CHICAGO, IL - JANUARY 05: Head coach Joel Quenneville of the Chicago Blackhawks yells encouragement to his team during a game against the Dallas Stars at the United Center on January 5, 2011 in Chicago, Illinois. The Stars defeated the Blackhawks 4-2. (Photo by Jonathan Daniel/Getty Images)
I've spent a great amount of time this season bemoaning the Hawks players' shortcomings on the ice or in between the ears.
It's easy to do because it's the easiest to see and analyze. But clearly all is not well in the places we can't see: in the coaches room and the front office.
A couple weeks ago, there were some muted calls for Coach Qunneville's head. Under different circumstances, maybe that would make more sense. But a coach coming off a Cup win and who just signed new paper isn't going anywhere, especially when Rocky is paying Cristobal Huet $5.5 million to ski in Switzerland.
But the sentiment behind those calls are not without merit. There are a couple problems with Coach Q's style and tactics this season.
First off, the unpredictability of the Hawks effort from game to game. We could all live with an off-night here and there, it's a very long season. But the Hawks have showed up and looked at their watch the entire game far too many times this year, and one could make the argument that speaks to motivation and inspiration from behind the bench.
Second, one can get the impression the players are sick of the knee-jerk line juggling that takes place seemingly between every game. Look at their quotes sometime and you'll see them littered with things like, "It's nice to play with the same guys for a while."
There is no question that Dave Bolland's recent emergence is partly due to having Fernando Pisani and Bryan Bickell on his wings for a over a month now. Everyone knows where everyone will be.
Thirdly, Q's treatment of young players can come into question. While Viktor Stalberg and Jack Skille certainly have not lived up to what we think they can be at times, early in the year they were yanked at the slightest hint of a mistake.
The early part of the season should have been about letting these players grow so we can get a better idea if their long-term answers instead of shattering their confidence and having them playing on pins and needles.
Maybe they're simply what they are, but they could have been handled better. They've both had to sit in favor of John Scott and Jordan Hendry replacing them at forward, which is like trying to replace a flat tire with a bagel.
Above Quenneville, GM Stan Bowman has some questions to answer, too. The signing of John Scott and retention of Nick Boynton, when compared with Philly's thrifty signing of the actually effective Sean O'Donnell just boggles the mind. Ryan Johnson was brought in for no discernible reason. Nick Leddy's contract clock has been started only because Stan couldn't find a proper solution for the third pairing when there were some available, and now he's closer to free agency while having his development stunted with 10 minutes of ice time a night and not really contributing much to the team.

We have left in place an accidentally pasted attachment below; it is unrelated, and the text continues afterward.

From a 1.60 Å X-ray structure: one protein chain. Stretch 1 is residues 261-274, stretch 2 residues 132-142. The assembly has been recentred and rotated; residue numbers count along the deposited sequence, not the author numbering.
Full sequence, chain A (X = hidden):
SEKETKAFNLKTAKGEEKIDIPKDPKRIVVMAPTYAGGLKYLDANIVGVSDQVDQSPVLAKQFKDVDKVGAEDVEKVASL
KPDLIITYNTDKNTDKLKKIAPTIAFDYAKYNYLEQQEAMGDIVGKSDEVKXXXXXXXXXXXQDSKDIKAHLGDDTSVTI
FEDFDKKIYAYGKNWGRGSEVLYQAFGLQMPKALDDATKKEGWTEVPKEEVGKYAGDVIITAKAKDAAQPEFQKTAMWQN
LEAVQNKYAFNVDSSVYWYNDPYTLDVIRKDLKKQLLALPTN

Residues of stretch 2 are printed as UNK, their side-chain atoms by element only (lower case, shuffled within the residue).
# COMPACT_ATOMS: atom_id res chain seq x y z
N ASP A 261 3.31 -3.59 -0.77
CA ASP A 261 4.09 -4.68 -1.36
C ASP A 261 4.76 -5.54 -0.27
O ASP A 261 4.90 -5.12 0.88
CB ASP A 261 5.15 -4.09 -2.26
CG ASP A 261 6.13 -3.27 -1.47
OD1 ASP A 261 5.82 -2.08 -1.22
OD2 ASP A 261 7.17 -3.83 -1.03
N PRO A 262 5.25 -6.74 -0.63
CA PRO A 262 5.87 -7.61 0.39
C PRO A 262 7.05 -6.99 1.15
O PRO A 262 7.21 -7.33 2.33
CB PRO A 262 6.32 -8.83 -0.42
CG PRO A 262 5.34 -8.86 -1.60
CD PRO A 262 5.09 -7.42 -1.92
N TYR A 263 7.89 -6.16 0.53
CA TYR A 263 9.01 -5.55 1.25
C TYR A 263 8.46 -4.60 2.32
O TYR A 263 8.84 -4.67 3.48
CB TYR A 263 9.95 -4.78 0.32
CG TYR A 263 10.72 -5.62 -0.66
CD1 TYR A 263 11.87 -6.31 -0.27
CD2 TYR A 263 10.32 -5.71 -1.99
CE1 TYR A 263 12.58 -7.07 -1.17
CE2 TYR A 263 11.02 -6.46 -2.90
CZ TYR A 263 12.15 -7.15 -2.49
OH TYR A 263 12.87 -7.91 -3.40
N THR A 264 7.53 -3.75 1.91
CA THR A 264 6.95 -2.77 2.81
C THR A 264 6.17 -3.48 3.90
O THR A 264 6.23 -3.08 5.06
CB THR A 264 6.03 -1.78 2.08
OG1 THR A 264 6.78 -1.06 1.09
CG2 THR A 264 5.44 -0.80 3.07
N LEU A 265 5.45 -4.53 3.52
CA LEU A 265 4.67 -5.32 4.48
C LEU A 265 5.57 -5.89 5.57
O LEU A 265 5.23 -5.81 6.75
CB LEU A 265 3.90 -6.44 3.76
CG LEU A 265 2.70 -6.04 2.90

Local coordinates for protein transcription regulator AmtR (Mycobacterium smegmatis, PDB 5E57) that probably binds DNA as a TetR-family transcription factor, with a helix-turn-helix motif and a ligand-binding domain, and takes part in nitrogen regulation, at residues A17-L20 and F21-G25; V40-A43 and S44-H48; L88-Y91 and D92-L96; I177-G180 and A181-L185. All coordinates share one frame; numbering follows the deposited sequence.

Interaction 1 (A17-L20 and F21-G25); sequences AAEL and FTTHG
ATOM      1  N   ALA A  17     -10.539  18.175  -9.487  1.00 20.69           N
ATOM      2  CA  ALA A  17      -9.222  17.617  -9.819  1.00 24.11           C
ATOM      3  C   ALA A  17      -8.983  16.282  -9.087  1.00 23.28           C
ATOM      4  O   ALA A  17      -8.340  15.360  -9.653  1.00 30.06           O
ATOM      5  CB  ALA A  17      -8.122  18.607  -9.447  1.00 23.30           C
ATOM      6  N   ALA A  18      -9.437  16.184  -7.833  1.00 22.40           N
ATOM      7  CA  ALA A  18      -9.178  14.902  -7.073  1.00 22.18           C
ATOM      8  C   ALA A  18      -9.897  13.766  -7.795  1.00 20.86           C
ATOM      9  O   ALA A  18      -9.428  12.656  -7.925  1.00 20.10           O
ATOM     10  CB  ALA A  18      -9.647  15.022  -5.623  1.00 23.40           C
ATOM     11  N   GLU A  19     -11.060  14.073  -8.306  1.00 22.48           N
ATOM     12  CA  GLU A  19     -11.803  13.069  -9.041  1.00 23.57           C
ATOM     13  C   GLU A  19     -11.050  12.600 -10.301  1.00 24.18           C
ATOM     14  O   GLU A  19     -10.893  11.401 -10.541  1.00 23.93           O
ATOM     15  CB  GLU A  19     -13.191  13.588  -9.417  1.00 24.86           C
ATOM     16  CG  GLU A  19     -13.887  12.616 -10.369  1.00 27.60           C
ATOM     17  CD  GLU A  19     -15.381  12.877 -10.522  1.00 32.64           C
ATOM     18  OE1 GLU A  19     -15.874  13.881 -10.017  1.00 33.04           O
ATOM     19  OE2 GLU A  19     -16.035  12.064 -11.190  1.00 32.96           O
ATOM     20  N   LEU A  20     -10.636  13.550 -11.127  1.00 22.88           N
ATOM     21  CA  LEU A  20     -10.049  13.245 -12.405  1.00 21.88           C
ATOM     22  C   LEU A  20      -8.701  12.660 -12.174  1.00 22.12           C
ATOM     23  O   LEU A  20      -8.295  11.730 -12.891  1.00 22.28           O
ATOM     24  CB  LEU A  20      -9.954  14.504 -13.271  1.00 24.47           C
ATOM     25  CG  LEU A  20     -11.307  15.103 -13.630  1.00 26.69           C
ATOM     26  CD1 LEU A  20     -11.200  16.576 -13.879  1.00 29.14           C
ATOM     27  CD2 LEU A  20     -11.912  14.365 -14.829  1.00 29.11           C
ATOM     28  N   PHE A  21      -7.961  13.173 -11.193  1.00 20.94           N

This team has needed a move to shake it up for a while, and Stan has either been unable or unwilling to pull the trigger. Premier GMs find a way.
But mostly where Stan has been stepping in it is the places you can't see. Rockford is a mess.
Top pick Brandon Pirri was pulled out of school after his freshman year and is apparently lost in the AHL, according to friend of the program Chris Block of The Third Man In.
The full 50-man roster, much like the 40-man roster in baseball consisting of all the people you have under contract, has been filled up, so a player like Jamie Langenbrunner who only cost a mid round draft pick could not be added. He's also filled up the quota of veterans you can have on your AHL team, so Johnson and Nick Boynton can't be sent down to save cap space.
Rockford has nine d-men, and there are some there who need the playing time, and they won't get it.
Bowman's record is spotty at best. The deal of Cam Barker to Minnesota for Kim Johnsson and Nick Leddy still looks good, and it looked better before Johnsson's brain turned to mush. He did about as well as he could in the summer purge, picking up Jeremy Morin who looks like a real prospect. But he had Marty Reasoner, who would have been a fine fourth line center who could kill penalties and win a draw, and dumped him off for reasons we can't really understand.
If he could have predicted how the Antti Niemi situation would have sorted out a little better, Andrew Ladd may still be here, or at least Brent Sopel might be.
Final grades aren't in on Bowman yet, but there's lots of work to be done if he's going to get valedictorian status.